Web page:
Job Placement

The Graduate Placement Director, Professor Kellie Robertson, works with students in all aspects of professional development and placement. You can contact him via email.

The Director of Graduate Placement and the department's Placement Committee assist students with the academic job search as well as job options outside of the academy. We maintain a departmental website with complete information about the job search process, including the basic protocols, timelines, advice for academic and non-academic job searches, and other relevant materials. Enrolled graduate students should contact the Director to be given access to this site.

Preparation for the academic job search begins in the spring semester, when the Director convenes a meeting for PhD candidates who intend to conduct an academic job search in the following school year. Providing practical and moral support through the long process of searching for an academic job, the Director meets individually with all job candidates and, with the Placement Committee, reviews all materials that candidates prepare for the search (including letters of application, curriculum vitae, dissertation abstracts, and statements of teaching philosophy). The Placement Committee also conducts mock interviews and arranges for mock job talks for job seekers.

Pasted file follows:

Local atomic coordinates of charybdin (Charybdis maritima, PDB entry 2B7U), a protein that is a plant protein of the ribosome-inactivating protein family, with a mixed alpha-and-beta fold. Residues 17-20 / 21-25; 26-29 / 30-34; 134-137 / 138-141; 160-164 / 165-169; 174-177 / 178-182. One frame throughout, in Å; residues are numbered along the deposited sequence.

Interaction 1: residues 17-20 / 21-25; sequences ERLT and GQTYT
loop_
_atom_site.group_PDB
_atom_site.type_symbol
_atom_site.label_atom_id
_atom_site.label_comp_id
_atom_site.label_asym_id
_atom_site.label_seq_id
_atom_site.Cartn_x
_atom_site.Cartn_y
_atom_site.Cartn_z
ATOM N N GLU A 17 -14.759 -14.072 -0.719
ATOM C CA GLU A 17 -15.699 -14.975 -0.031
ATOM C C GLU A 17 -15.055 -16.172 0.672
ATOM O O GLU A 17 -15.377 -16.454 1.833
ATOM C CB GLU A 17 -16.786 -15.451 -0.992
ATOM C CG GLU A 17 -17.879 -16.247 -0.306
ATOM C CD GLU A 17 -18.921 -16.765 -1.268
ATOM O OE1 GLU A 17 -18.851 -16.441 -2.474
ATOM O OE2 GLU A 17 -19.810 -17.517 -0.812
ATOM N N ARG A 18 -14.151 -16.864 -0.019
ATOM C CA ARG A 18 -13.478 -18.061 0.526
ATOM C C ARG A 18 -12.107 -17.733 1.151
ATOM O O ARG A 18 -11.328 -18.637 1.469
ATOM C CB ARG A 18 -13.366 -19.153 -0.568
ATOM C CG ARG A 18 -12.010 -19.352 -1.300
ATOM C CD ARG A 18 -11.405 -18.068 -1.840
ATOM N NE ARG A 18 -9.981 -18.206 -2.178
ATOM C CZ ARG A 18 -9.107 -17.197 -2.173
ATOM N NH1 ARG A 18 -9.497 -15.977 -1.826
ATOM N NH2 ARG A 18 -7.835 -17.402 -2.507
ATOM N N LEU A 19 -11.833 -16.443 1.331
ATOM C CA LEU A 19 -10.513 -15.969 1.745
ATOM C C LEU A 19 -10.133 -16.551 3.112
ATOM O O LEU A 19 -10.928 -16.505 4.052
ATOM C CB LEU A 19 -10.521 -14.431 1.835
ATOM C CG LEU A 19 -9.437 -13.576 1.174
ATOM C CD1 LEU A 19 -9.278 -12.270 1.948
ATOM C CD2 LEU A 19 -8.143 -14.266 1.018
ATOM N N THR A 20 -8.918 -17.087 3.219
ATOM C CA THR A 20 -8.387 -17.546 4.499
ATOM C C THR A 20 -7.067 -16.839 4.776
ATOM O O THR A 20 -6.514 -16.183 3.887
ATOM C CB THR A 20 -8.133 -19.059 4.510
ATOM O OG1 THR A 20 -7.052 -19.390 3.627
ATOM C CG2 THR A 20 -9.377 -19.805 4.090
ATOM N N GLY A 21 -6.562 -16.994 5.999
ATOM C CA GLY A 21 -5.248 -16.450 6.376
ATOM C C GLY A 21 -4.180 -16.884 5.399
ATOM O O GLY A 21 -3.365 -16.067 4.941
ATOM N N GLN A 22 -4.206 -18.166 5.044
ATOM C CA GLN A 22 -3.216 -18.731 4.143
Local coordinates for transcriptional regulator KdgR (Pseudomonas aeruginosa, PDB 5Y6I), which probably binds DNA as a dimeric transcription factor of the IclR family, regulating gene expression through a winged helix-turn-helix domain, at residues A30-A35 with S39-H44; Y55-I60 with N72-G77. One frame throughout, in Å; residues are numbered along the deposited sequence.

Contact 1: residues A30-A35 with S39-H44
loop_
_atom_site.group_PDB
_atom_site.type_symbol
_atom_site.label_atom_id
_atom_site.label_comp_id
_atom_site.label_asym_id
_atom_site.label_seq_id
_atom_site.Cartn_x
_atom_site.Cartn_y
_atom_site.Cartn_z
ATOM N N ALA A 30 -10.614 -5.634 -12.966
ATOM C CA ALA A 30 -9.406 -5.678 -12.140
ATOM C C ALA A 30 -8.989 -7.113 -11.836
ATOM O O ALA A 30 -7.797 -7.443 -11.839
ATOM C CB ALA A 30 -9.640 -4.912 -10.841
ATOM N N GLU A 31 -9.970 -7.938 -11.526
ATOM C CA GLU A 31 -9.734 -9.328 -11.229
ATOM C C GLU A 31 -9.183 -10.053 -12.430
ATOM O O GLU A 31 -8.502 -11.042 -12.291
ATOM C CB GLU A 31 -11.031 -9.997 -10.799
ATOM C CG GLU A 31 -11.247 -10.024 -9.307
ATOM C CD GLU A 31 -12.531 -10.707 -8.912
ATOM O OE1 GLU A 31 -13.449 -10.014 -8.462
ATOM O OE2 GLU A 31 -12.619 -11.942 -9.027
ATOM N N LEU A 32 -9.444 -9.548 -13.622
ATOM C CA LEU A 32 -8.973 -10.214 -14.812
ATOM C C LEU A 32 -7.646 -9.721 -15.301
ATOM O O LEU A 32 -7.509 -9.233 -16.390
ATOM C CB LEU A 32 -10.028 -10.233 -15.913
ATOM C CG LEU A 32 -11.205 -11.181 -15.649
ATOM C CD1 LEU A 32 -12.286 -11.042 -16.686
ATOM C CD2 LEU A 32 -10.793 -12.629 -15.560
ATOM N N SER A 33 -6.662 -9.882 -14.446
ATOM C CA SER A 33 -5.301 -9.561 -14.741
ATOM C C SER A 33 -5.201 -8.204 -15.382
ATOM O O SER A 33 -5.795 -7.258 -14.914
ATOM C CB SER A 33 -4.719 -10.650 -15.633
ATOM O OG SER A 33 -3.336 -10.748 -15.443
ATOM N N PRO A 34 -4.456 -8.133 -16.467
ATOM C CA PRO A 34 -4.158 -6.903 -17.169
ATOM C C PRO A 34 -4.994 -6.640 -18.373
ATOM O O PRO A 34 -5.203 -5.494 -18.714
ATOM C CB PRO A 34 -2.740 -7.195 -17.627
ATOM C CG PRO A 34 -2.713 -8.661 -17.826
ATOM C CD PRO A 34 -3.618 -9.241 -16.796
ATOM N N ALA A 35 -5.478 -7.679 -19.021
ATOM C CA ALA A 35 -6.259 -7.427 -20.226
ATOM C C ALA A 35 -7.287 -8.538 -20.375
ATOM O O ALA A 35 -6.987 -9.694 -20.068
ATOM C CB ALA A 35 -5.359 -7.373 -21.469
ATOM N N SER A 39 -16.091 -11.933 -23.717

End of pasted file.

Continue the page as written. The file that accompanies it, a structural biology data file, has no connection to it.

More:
The national visibility of our graduate program, the excellence of our students, and our commitment to graduate-student mentoring have contributed to our excellent job placement record. Our students take jobs at public and private research universities, regional comprehensive state universities, liberal arts colleges, and community colleges. Some have received prestigious post-doctoral appointments such as those funded by the American Council of Learned Societies.

The Director also works closely with the ARHU Career Development Center in helping students to explore employment opportunities in the public and private sectors. Several of our PhD students have gone on to careers in the alternative academic sector at non-profit organizations, cultural heritage foundations, advocacy centers, and federal agencies (such as the National Endowment for the Humanities), a process facilitated by the University of Maryland’s ties to the institutional culture of Washington, DC.